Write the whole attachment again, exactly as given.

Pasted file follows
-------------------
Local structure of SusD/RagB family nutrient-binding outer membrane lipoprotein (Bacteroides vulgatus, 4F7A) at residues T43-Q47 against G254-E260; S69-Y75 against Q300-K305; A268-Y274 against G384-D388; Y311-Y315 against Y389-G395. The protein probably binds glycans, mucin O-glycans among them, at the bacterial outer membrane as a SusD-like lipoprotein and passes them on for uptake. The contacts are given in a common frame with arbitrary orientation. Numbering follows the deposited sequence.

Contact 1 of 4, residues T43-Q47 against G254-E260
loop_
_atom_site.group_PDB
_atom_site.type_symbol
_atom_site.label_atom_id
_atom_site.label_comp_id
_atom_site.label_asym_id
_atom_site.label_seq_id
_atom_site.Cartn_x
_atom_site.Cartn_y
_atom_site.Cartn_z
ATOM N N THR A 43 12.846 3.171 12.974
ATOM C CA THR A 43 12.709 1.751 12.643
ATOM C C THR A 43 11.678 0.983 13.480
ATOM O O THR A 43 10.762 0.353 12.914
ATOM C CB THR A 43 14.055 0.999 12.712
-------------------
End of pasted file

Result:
Local structure of SusD/RagB family nutrient-binding outer membrane lipoprotein (Bacteroides vulgatus, 4F7A) at residues T43-Q47 against G254-E260; S69-Y75 against Q300-K305; A268-Y274 against G384-D388; Y311-Y315 against Y389-G395. The protein probably binds glycans, mucin O-glycans among them, at the bacterial outer membrane as a SusD-like lipoprotein and passes them on for uptake. The contacts are given in a common frame with arbitrary orientation. Numbering follows the deposited sequence.

Contact 1 of 4, residues T43-Q47 against G254-E260
loop_
_atom_site.group_PDB
_atom_site.type_symbol
_atom_site.label_atom_id
_atom_site.label_comp_id
_atom_site.label_asym_id
_atom_site.label_seq_id
_atom_site.Cartn_x
_atom_site.Cartn_y
_atom_site.Cartn_z
ATOM N N THR A 43 12.846 3.171 12.974
ATOM C CA THR A 43 12.709 1.751 12.643
ATOM C C THR A 43 11.678 0.983 13.480
ATOM O O THR A 43 10.762 0.353 12.914
ATOM C CB THR A 43 14.055 0.999 12.712